Driven to help solve the problem of too few pediatric pulmonologists available to provide care for the vast number of children struggling with asthma, Allen J. Dozor, M.D., professor of pediatrics and clinical public health and chief of the Division of Pulmonology, Allergy and Sleep Medicine at New York Medical College and director of the Children’s Environmental Health Center of the Hudson Valley, made it his mission to help educate primary care providers on the topic of pediatric respiratory disease.
“Of all of my roles, educator of primary care providers may be my most important. Respiratory disease is incredibly common in childhood, and asthma is the most chronic disease of childhood—yet, there are only about 1,200 pediatric pulmonologists, and the vast majority of children with asthma are managed completely by their primary care provider,” Dr. Dozor explains. So, when the American Academy of Pediatrics (AAP) asked him to co-edit a new resource aimed at quickly educating pediatricians about respiratory disorders, he jumped at the chance to lend his expertise.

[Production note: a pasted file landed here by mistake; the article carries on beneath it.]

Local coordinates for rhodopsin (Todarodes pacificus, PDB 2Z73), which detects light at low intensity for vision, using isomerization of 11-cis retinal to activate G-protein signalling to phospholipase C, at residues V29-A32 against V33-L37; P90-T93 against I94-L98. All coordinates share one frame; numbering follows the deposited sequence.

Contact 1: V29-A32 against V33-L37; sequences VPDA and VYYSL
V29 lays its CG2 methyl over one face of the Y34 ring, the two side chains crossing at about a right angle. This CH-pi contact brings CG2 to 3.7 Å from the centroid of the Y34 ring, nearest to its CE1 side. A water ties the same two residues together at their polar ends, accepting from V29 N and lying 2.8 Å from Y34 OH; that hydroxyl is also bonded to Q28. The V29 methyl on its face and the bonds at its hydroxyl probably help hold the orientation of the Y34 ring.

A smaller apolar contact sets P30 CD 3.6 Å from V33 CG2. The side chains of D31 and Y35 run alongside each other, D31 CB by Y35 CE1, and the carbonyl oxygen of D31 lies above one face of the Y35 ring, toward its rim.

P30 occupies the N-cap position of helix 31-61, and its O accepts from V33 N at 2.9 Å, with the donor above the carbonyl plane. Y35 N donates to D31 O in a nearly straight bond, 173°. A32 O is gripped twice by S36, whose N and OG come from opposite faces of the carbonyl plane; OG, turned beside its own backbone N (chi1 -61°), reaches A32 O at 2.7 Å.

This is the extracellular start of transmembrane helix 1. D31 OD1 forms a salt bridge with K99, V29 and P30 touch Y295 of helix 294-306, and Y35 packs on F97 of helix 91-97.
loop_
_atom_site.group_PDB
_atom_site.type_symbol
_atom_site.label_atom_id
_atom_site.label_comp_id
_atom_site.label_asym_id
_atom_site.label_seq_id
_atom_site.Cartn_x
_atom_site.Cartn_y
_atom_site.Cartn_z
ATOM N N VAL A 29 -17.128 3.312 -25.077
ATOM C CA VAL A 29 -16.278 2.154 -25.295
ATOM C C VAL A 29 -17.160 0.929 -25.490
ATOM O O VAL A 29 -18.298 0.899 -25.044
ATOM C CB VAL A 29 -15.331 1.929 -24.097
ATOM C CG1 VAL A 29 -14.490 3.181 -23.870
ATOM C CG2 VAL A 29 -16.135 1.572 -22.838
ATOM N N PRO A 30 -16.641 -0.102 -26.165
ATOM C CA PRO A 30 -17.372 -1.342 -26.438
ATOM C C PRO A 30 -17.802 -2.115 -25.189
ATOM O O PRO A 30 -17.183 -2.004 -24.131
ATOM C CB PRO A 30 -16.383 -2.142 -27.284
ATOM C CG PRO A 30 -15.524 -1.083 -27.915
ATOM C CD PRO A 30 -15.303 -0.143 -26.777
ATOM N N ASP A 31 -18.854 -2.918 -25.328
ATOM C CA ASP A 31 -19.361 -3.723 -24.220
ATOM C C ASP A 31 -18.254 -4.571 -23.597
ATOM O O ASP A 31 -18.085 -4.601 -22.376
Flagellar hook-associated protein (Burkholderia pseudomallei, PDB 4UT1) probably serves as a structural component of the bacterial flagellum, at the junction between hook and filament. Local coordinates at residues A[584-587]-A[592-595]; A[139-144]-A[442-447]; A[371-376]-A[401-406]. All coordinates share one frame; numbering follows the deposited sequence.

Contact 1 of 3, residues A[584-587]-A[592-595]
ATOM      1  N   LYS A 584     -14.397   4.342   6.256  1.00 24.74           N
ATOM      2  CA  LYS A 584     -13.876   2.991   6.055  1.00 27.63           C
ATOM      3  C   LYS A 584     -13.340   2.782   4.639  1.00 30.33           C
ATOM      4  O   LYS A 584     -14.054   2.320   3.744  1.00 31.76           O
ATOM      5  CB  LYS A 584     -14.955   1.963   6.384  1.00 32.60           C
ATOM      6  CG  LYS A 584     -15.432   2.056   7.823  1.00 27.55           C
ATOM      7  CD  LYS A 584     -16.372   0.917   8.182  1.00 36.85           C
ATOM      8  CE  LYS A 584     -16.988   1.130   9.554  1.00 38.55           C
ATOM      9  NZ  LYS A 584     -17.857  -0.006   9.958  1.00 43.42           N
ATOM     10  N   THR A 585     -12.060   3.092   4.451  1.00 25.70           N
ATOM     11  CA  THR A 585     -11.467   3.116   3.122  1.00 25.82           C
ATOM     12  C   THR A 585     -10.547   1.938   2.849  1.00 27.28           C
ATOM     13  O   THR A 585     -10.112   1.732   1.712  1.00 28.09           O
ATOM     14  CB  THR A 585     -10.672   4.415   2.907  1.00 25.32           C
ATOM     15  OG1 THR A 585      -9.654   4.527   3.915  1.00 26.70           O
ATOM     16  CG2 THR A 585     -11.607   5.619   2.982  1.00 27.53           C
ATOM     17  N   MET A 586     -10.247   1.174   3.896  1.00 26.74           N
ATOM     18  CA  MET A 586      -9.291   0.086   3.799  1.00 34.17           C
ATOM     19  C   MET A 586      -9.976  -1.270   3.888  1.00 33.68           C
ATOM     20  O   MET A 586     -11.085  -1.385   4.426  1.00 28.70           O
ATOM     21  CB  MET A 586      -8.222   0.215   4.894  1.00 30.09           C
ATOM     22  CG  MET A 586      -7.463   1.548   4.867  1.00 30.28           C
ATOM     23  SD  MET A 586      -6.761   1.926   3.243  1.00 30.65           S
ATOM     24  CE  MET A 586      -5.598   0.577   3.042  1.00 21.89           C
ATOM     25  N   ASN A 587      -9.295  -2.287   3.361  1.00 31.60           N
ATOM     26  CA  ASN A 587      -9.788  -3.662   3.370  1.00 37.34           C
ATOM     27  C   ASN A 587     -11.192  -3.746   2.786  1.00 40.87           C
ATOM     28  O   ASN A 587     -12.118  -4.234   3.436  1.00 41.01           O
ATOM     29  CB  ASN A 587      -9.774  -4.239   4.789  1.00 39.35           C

Pediatric Pulmonology, Asthma, and Sleep Medicine: A Quick Reference Guide was published in April 2018, written with the help of a panel of NYMC asthma experts—recruited by Dr. Dozor—who contributed to 19 chapters. (Contributing authors include NYMC’s Sankaran Krishnan, M.D., M.P.H., Yehudit Pollack, M.D., Christy Kim, M.D., Suzette Gjonaj, M.D., Amy Brown, M.D., Elizabeth de la Riva–Velasco, M.D., Bindu George, M.D., John Welter, M.D., Priya Prashad, M.D., and Nadav Traeger, M.D.).
“Rather than another exhaustive pediatric pulmonology text, we chose to create a rapid reference guide, including useful and practical information about common respiratory disorders as well as rarer pulmonary and sleep disorders,” Dr. Dozor explains.
In addition to helping kids with asthma and allergies to breathe easier, this quick guide also addresses sleep problems in kids with respiratory disorders. “Respiratory symptoms, including sleep-related issues, are some of the most common reasons children seek medical attention and most respiratory diseases are diagnosed and managed by primary care pediatricians,” Dr. Dozer says.
So, parents of asthmatic kids may sleep a little easier knowing that, “Primary care pediatricians will be better equipped to address sleeping issues in children and adolescents, which 20 to 40 percent will experience,” Dr. Dozor says.